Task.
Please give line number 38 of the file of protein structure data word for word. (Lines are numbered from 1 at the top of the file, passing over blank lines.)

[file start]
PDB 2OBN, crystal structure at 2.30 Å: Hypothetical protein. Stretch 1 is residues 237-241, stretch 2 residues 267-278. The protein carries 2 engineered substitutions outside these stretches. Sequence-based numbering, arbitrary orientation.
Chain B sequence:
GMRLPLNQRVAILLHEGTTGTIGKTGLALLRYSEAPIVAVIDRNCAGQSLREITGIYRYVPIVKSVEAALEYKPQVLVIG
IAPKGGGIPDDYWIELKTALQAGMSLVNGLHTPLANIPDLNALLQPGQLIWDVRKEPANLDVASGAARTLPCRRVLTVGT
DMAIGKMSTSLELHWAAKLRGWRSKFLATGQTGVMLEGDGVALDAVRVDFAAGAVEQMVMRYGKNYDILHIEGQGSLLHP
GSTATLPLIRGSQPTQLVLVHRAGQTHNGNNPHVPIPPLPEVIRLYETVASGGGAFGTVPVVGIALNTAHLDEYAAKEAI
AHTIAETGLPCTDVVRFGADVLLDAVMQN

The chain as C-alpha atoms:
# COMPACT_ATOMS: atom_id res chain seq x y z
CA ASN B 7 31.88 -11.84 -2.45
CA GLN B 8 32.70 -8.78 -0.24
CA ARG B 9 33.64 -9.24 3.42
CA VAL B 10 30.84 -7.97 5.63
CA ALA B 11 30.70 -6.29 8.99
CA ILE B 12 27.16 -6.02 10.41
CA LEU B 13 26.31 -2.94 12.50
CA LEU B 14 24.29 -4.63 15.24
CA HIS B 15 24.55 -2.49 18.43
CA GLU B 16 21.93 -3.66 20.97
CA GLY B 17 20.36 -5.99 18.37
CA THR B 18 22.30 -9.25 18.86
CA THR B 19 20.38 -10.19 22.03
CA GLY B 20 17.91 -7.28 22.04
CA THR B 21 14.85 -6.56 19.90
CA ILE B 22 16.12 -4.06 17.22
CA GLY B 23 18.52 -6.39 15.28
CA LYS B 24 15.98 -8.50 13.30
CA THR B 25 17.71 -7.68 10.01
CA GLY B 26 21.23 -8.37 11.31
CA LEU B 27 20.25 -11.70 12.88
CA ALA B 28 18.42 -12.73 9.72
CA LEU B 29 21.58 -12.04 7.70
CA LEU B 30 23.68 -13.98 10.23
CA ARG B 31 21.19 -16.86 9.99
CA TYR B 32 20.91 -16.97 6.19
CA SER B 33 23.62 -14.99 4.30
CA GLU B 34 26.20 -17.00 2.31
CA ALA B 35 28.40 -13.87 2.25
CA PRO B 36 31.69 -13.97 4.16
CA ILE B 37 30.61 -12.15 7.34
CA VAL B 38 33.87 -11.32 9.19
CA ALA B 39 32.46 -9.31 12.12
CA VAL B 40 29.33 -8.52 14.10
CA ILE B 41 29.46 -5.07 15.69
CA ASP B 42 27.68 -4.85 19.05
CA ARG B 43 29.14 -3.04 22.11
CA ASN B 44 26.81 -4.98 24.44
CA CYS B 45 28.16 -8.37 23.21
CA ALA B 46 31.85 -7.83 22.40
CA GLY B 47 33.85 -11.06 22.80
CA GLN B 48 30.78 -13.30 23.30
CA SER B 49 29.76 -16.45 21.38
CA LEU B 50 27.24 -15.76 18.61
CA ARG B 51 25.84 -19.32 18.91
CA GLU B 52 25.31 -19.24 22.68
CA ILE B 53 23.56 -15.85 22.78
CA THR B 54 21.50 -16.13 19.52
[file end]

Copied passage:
CA ALA B 35 28.40 -13.87 2.25